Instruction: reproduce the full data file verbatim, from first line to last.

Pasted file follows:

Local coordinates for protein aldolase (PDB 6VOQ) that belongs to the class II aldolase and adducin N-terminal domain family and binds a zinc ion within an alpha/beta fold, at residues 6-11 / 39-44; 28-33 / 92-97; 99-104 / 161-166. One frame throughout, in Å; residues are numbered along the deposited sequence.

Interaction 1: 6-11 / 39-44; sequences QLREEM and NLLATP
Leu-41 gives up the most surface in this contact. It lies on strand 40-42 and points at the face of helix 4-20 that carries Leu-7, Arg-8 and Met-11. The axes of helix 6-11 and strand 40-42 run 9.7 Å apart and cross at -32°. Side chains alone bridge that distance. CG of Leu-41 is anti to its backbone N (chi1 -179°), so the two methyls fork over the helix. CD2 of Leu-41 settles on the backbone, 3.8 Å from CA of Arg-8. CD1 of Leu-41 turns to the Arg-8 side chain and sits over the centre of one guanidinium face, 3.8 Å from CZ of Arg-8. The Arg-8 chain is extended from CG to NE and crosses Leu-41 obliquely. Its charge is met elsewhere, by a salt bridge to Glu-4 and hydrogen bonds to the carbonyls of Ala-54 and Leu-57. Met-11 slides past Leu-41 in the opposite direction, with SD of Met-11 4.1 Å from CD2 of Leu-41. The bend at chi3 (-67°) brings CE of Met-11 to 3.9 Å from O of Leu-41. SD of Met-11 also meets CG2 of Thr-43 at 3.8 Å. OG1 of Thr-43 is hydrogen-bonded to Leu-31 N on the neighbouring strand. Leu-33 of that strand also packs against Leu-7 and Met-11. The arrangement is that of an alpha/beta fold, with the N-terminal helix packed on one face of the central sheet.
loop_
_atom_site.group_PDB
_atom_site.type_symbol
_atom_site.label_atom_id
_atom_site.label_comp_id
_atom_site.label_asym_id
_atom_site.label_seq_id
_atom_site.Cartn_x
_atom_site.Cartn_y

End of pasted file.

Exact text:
Local coordinates for protein aldolase (PDB 6VOQ) that belongs to the class II aldolase and adducin N-terminal domain family and binds a zinc ion within an alpha/beta fold, at residues 6-11 / 39-44; 28-33 / 92-97; 99-104 / 161-166. One frame throughout, in Å; residues are numbered along the deposited sequence.

Interaction 1: 6-11 / 39-44; sequences QLREEM and NLLATP
Leu-41 gives up the most surface in this contact. It lies on strand 40-42 and points at the face of helix 4-20 that carries Leu-7, Arg-8 and Met-11. The axes of helix 6-11 and strand 40-42 run 9.7 Å apart and cross at -32°. Side chains alone bridge that distance. CG of Leu-41 is anti to its backbone N (chi1 -179°), so the two methyls fork over the helix. CD2 of Leu-41 settles on the backbone, 3.8 Å from CA of Arg-8. CD1 of Leu-41 turns to the Arg-8 side chain and sits over the centre of one guanidinium face, 3.8 Å from CZ of Arg-8. The Arg-8 chain is extended from CG to NE and crosses Leu-41 obliquely. Its charge is met elsewhere, by a salt bridge to Glu-4 and hydrogen bonds to the carbonyls of Ala-54 and Leu-57. Met-11 slides past Leu-41 in the opposite direction, with SD of Met-11 4.1 Å from CD2 of Leu-41. The bend at chi3 (-67°) brings CE of Met-11 to 3.9 Å from O of Leu-41. SD of Met-11 also meets CG2 of Thr-43 at 3.8 Å. OG1 of Thr-43 is hydrogen-bonded to Leu-31 N on the neighbouring strand. Leu-33 of that strand also packs against Leu-7 and Met-11. The arrangement is that of an alpha/beta fold, with the N-terminal helix packed on one face of the central sheet.
loop_
_atom_site.group_PDB
_atom_site.type_symbol
_atom_site.label_atom_id
_atom_site.label_comp_id
_atom_site.label_asym_id
_atom_site.label_seq_id
_atom_site.Cartn_x
_atom_site.Cartn_y